Businesses hope for improved economic environment

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Business Writer
Business leaders are cautiously optimistic about the country’s economic prospects in the year ahead —despite Government’s drive to revive the economy, an analysis of statements accompanying company financial results has shown.

While President Emmerson Mnangagwa’s decision to focus on economic issues has given business confidence a lift, with most listed entities saying they look forward to leverage on new opportunities that are being created, business leaders are ‘cautiously optimistic’ about the year ahead.

Giving their thoughts on 2018 economic prospects, several company chairmen said although they hoped President Emmerson Mnangagwa’s administration is making the right noise, its early days yet to be overly optimistic.

The general consensus is that in the short term, the market will be characterised by the same challenges that bedevilled the country in 2017.

The 2017 operating environment was characterized by nostro funding challenges, cash shortages, job losses, inflationary pressures and company closures. This was however before the events of November 2017 which ushered in a new government that has all but focused on economic recovery, raising prospects for business growth.

Business is however taking a cautious approach, with CBZ Holdings, one of the country’s biggest financial institution, being more realistic saying the benefits arising from the open environment are likely to remain subdued in the short to medium term.

Chairman Noah Matimba said although the 2018 National Budget and Monetary Statements were premised on the creation of an open environment for business “the benefits arising from the open environment are likely to remain subdued in the short to medium term due to foreign currency shortages, inflationary pressures and slow uptake to the call for new investment driven by the re-engagement process with the international community.”

Matimba’s sentiments were echoed by Innscor chairmen Addington Chinake who said currency shortages are likely to continue into the foreseeable future, a situation that has seen several businesses failing to expand their operations let alone bring in raw materials for current production levels.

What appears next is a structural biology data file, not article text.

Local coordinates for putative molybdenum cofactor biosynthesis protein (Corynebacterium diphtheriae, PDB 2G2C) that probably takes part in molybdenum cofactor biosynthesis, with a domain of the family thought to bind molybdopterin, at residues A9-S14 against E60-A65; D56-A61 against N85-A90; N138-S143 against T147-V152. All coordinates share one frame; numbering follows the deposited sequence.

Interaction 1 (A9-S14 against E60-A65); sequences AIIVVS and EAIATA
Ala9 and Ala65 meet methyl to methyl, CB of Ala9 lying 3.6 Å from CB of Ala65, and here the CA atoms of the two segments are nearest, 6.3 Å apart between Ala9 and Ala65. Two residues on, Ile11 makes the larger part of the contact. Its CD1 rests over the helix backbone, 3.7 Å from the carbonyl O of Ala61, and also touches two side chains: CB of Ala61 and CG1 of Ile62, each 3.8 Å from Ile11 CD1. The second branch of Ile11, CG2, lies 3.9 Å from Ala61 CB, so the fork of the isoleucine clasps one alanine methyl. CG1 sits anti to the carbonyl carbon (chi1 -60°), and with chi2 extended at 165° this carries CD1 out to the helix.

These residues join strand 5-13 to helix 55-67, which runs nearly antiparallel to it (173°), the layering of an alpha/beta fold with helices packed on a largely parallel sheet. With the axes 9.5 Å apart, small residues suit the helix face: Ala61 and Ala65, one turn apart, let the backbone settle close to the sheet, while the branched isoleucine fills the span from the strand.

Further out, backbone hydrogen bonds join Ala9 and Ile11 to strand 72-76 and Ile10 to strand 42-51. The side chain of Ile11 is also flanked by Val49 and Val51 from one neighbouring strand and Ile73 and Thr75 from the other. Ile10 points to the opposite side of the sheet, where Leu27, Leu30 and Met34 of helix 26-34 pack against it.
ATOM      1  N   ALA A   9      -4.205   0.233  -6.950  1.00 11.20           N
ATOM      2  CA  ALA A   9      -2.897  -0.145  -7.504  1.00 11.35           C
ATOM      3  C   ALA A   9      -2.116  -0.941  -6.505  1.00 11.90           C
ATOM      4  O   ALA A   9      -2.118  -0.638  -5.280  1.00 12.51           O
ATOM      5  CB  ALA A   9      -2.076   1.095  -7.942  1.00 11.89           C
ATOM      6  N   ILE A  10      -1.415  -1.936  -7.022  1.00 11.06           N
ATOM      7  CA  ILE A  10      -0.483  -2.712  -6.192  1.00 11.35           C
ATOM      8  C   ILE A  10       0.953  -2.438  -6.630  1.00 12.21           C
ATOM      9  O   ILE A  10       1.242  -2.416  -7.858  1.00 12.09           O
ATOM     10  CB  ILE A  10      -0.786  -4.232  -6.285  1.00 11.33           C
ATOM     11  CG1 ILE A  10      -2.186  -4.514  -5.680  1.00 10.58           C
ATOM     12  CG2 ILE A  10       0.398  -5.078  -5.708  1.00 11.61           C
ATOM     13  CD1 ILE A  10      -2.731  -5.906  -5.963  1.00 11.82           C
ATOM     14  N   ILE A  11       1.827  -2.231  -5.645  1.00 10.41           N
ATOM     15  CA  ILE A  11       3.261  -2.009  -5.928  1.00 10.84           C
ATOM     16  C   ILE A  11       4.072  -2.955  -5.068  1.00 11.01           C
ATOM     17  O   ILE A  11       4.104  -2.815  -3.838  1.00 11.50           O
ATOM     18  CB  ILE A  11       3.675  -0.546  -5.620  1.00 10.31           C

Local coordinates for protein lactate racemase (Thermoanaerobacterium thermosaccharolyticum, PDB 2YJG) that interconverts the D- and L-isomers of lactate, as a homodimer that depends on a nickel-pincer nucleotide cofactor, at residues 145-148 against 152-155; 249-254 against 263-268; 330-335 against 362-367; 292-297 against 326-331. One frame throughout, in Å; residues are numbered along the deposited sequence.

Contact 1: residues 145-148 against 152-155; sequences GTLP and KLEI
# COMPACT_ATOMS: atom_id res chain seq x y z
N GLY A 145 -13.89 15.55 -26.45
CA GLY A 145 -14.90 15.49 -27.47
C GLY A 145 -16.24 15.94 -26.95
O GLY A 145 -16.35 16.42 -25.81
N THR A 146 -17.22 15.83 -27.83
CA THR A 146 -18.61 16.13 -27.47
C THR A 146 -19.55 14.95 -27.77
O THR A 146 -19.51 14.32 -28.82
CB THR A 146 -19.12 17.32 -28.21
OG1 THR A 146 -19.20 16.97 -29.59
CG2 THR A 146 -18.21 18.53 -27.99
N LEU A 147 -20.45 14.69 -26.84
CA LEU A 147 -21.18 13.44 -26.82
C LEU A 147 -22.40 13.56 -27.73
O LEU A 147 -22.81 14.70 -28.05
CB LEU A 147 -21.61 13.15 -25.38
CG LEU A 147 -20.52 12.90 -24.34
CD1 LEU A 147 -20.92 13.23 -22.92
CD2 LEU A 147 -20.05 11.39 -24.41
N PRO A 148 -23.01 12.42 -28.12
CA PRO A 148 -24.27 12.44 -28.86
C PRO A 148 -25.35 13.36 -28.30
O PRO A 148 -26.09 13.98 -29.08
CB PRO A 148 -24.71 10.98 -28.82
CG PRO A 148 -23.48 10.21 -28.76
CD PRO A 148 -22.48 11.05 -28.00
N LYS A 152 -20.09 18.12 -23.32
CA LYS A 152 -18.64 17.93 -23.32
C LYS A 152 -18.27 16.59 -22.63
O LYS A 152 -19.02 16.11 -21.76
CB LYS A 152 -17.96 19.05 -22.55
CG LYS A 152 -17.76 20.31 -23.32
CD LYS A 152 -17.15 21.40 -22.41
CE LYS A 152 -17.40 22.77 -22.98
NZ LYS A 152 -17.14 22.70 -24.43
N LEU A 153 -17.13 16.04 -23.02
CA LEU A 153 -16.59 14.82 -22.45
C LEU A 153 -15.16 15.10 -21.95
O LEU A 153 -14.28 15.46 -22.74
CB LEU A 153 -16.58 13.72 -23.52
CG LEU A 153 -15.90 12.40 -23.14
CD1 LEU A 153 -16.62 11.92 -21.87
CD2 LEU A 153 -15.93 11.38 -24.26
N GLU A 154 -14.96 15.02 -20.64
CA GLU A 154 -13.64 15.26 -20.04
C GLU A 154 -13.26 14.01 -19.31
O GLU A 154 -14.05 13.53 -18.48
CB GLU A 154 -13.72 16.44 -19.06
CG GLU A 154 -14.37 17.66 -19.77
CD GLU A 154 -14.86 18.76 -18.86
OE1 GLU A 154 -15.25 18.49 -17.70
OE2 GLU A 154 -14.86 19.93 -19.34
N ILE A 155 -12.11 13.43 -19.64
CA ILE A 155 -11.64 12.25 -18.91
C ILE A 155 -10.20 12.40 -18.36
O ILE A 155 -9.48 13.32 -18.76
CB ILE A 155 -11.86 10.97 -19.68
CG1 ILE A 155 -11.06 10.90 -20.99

This is a fear that most businesses still have. Proplastic’s chairman Gregory Sebborn said the single biggest challenge going forward will be the ability to fund raw material imports given the critical shortage of foreign currency.

He said his company, which has commenced the construction of a new and more modern factory was hoping forex challenges will not derail the project.

“Again, the major risk facing the project is the ability to fund the foreign currency component of the construction cost,” said Sebborn.

Truworths chairman Christopher Peech also expressed his fears that foreign currency shortages will derail growth despite the political changes and focus on economic recovery.

“The shortage of foreign currency is resulting in product shortages thereby limiting sales growth. The inflationary pressures are having a negative effect on consumer spend.”

Peech, however, said there is a positive sentiment in the country and hope for an improved economic environment.

Edgars’ Themba Sibanda believes the limited allocation of foreign currency to the clothing sector is of grave concern and if not mitigated will dampen growth prospects.

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